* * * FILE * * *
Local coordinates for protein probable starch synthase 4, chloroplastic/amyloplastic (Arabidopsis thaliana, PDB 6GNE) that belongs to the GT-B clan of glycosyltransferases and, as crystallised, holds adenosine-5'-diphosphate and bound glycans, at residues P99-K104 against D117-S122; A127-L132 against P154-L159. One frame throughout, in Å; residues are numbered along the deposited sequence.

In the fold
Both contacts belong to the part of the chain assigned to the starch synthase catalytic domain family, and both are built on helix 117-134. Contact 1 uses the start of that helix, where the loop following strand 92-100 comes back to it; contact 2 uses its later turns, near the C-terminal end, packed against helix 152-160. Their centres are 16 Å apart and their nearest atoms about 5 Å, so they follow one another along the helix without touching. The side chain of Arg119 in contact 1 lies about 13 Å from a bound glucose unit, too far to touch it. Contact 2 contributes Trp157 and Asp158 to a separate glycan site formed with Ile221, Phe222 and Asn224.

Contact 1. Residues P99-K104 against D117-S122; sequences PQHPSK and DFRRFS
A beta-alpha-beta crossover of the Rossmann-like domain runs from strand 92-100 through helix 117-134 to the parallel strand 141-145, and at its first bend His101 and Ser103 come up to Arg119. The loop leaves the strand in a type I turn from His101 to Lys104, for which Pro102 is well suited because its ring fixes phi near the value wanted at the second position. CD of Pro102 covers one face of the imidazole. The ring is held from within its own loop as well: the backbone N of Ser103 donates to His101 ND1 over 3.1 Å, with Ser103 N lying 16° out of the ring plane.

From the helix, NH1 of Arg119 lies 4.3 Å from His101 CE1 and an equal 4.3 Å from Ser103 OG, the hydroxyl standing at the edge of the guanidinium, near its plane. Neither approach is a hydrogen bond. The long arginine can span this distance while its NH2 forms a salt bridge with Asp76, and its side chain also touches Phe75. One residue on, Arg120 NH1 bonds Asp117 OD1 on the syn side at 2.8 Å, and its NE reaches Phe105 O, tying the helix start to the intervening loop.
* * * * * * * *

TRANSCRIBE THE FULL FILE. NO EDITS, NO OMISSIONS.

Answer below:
Local coordinates for protein probable starch synthase 4, chloroplastic/amyloplastic (Arabidopsis thaliana, PDB 6GNE) that belongs to the GT-B clan of glycosyltransferases and, as crystallised, holds adenosine-5'-diphosphate and bound glycans, at residues P99-K104 against D117-S122; A127-L132 against P154-L159. One frame throughout, in Å; residues are numbered along the deposited sequence.

In the fold
Both contacts belong to the part of the chain assigned to the starch synthase catalytic domain family, and both are built on helix 117-134. Contact 1 uses the start of that helix, where the loop following strand 92-100 comes back to it; contact 2 uses its later turns, near the C-terminal end, packed against helix 152-160. Their centres are 16 Å apart and their nearest atoms about 5 Å, so they follow one another along the helix without touching. The side chain of Arg119 in contact 1 lies about 13 Å from a bound glucose unit, too far to touch it. Contact 2 contributes Trp157 and Asp158 to a separate glycan site formed with Ile221, Phe222 and Asn224.

Contact 1. Residues P99-K104 against D117-S122; sequences PQHPSK and DFRRFS
A beta-alpha-beta crossover of the Rossmann-like domain runs from strand 92-100 through helix 117-134 to the parallel strand 141-145, and at its first bend His101 and Ser103 come up to Arg119. The loop leaves the strand in a type I turn from His101 to Lys104, for which Pro102 is well suited because its ring fixes phi near the value wanted at the second position. CD of Pro102 covers one face of the imidazole. The ring is held from within its own loop as well: the backbone N of Ser103 donates to His101 ND1 over 3.1 Å, with Ser103 N lying 16° out of the ring plane.

From the helix, NH1 of Arg119 lies 4.3 Å from His101 CE1 and an equal 4.3 Å from Ser103 OG, the hydroxyl standing at the edge of the guanidinium, near its plane. Neither approach is a hydrogen bond. The long arginine can span this distance while its NH2 forms a salt bridge with Asp76, and its side chain also touches Phe75. One residue on, Arg120 NH1 bonds Asp117 OD1 on the syn side at 2.8 Å, and its NE reaches Phe105 O, tying the helix start to the intervening loop.